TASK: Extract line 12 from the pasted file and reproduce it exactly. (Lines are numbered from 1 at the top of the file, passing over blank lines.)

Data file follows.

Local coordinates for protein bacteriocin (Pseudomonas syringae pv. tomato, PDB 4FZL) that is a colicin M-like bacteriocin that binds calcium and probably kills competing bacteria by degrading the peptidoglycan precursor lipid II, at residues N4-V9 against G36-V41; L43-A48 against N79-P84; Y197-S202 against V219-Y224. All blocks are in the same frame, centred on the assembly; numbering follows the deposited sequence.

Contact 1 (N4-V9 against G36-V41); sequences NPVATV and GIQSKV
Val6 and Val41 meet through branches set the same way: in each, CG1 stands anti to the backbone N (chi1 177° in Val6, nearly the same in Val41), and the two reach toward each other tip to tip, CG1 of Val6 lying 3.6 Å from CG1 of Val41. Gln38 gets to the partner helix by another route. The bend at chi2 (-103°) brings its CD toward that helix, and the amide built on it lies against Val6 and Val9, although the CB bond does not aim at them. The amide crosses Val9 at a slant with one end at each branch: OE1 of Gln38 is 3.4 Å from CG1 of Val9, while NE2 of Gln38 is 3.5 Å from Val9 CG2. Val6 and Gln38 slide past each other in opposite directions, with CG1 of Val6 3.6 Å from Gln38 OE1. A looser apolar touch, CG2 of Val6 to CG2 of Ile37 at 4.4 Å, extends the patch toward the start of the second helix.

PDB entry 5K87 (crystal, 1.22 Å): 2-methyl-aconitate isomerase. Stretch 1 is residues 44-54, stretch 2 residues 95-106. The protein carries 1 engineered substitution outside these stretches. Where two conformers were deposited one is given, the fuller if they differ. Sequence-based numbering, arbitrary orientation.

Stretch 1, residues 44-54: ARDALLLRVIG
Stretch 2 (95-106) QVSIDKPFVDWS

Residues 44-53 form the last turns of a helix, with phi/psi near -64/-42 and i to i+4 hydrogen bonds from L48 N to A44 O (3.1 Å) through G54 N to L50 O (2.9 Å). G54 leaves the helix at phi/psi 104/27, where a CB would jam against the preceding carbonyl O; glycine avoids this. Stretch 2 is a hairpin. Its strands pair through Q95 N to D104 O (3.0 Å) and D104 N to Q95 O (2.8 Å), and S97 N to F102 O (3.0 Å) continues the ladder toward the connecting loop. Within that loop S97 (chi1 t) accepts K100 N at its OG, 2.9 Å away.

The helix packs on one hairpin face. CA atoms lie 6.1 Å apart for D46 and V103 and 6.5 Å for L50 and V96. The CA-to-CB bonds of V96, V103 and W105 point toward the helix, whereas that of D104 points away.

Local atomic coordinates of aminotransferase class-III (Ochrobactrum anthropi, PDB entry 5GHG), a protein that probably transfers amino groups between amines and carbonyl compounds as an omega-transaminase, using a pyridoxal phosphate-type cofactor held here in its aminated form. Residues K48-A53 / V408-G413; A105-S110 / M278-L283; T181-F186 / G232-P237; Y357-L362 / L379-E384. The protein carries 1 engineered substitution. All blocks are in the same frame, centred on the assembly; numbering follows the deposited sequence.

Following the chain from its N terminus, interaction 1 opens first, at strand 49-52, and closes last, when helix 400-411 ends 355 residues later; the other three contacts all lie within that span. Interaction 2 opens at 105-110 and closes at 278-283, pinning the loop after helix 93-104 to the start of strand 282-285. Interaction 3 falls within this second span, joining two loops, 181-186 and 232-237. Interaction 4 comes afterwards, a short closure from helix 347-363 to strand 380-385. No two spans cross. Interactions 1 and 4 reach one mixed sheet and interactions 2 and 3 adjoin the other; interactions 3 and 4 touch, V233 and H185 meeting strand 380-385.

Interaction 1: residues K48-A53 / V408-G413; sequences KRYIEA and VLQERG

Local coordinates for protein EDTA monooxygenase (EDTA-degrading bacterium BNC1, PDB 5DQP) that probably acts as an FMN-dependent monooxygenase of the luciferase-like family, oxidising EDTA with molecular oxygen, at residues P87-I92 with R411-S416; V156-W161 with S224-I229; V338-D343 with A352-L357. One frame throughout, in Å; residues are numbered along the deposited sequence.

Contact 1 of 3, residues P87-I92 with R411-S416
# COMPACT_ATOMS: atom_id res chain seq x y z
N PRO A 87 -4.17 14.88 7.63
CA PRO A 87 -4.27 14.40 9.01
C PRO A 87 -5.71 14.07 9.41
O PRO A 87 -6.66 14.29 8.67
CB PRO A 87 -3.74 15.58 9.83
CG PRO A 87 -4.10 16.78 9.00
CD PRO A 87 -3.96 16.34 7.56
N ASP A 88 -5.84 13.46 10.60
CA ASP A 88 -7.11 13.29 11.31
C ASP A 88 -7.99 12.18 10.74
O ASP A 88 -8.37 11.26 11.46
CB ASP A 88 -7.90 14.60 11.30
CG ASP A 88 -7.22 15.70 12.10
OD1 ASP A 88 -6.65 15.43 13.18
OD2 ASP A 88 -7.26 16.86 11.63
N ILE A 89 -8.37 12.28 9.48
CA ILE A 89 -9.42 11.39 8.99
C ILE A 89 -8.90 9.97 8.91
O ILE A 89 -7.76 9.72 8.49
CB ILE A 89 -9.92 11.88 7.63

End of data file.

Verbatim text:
Local coordinates for protein EDTA monooxygenase (EDTA-degrading bacterium BNC1, PDB 5DQP) that probably acts as an FMN-dependent monooxygenase of the luciferase-like family, oxidising EDTA with molecular oxygen, at residues P87-I92 with R411-S416; V156-W161 with S224-I229; V338-D343 with A352-L357. One frame throughout, in Å; residues are numbered along the deposited sequence.